If it's not modern furniture, then it's architecture that my sister wishes to see while in Denmark in the weekend. "Let's see a fun building today," she said, so we went to Malmö to see Santiago Calatrava's Turning Torso. While going around it, I was reminded of some of the statements that Calatrava always makes to the press in which he emphasizes the mystical quality of architecture. Some of his key concepts are: slender transparency, atmospheric poetry, sculptural design, noiseless signals, and the like. I'm beginning to think that religious feeling, like philosophy begins in medias res. There is a boundlessness in both which approaches the thought of infinity. This thought, while going somewhere, starts with nothing and from nowhere; it is in the middle of things, as it were. Indebted to the Romanian modernist sculptor, Constantin Brancusi, and whose Infinity Column inspired a host of artists, Calatrava sees his own works as the works of a wizard. I felt touched by his wand, yet where the desire to articulate elegant thoughts about this feeling is concerned, it was Brancusi's ghost that spiraled my torso. In turning to formal infinity via fantastic sensuality there is always the question of what we believe, how we believe it, and to what extent. Here's some Brancusi wisdom for you all:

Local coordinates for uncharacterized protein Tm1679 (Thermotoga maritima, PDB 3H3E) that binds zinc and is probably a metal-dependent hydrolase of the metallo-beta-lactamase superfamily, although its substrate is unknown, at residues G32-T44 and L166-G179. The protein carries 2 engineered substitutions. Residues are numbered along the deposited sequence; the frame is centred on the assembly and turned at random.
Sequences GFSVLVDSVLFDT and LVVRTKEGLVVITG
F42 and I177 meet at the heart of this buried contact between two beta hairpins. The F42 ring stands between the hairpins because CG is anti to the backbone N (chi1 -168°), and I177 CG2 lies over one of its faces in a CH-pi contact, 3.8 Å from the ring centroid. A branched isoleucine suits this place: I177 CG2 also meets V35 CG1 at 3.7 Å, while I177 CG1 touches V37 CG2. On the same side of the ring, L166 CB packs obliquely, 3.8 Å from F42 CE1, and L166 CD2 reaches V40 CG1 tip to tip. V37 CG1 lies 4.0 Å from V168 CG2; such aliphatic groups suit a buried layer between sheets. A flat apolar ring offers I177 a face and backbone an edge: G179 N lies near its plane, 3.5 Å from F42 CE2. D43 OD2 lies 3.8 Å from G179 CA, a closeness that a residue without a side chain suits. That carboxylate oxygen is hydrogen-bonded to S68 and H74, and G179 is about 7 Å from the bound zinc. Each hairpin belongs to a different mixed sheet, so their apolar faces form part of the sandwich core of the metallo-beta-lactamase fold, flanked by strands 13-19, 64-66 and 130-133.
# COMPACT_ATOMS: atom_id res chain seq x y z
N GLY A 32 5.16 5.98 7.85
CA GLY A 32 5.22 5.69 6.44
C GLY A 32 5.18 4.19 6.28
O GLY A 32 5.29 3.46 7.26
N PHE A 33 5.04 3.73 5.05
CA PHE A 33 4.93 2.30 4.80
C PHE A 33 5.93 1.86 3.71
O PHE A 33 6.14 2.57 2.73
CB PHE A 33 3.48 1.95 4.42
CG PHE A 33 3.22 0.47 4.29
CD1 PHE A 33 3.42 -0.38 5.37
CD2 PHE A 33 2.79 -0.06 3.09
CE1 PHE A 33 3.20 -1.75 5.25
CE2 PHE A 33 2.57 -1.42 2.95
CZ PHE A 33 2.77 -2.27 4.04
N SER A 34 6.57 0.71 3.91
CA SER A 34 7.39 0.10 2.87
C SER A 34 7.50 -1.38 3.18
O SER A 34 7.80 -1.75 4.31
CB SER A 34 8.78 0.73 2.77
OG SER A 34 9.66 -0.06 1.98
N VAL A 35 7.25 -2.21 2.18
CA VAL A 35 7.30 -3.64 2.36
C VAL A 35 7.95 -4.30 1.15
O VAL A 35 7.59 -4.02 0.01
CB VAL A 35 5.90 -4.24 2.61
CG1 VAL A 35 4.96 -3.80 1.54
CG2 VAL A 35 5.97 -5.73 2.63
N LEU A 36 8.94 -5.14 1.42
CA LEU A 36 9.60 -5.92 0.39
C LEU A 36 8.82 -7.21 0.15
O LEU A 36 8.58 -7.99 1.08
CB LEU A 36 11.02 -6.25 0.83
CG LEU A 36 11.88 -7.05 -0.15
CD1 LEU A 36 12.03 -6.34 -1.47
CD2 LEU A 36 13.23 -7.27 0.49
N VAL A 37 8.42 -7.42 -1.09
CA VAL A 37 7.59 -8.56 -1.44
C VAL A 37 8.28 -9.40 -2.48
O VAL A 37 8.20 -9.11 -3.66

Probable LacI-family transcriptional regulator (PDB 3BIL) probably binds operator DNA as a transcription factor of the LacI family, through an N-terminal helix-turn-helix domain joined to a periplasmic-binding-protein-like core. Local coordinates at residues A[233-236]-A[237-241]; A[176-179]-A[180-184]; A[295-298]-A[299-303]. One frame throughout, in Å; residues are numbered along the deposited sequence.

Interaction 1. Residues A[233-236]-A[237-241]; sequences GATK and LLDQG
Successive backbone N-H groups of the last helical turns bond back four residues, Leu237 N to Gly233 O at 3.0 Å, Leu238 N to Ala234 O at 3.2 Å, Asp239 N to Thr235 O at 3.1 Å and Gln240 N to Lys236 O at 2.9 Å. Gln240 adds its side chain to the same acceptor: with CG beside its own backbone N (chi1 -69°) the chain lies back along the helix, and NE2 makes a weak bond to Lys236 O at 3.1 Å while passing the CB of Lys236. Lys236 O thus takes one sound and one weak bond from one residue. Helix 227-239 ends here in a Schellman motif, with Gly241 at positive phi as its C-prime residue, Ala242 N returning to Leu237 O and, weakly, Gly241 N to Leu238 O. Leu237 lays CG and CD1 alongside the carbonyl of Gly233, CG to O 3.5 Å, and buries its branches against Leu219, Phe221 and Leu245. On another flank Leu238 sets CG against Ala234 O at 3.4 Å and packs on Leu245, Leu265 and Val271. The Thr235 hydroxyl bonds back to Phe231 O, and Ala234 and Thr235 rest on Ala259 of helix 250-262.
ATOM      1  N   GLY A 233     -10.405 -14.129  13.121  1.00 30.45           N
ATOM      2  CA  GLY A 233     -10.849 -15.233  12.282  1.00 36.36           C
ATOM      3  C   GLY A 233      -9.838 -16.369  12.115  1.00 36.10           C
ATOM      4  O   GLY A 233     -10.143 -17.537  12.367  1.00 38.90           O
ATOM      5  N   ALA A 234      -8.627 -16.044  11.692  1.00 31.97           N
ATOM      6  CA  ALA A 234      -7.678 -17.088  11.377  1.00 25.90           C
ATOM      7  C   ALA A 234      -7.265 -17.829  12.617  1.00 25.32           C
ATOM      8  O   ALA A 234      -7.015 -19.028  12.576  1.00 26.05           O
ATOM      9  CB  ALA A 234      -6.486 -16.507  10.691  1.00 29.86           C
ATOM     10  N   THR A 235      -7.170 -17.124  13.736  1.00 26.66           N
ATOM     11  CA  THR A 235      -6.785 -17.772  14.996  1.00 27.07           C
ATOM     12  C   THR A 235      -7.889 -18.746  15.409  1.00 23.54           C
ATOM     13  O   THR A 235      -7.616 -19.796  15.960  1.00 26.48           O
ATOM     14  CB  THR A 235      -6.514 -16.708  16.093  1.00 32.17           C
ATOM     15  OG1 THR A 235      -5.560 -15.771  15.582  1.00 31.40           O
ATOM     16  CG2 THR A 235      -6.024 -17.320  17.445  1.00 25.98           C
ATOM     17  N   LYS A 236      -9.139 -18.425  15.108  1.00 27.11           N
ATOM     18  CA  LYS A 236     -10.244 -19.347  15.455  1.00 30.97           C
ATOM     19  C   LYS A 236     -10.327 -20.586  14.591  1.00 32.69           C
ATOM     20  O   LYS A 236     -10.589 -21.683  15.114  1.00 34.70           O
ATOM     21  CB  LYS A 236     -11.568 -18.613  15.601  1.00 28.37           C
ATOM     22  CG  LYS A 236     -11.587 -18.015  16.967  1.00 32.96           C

"Create like a god, command like a king, work like a slave."

"What is real is not the external form, but the essence of things. . . it is impossible for anyone to express anything essentially real by imitating its exterior surface."

"The people who call my work 'abstract' are imbeciles. . . what they call 'abstract' is in fact the purest realism, the reality of which is not represented by external form but by the idea behind it, the essence of the work."

"To see far is one thing, going there is another."

"Don't look for obscure formulas or mystery in my work. It is pure joy that I offer you. Look at my sculptures until you see them. Those closest to God have seen them."


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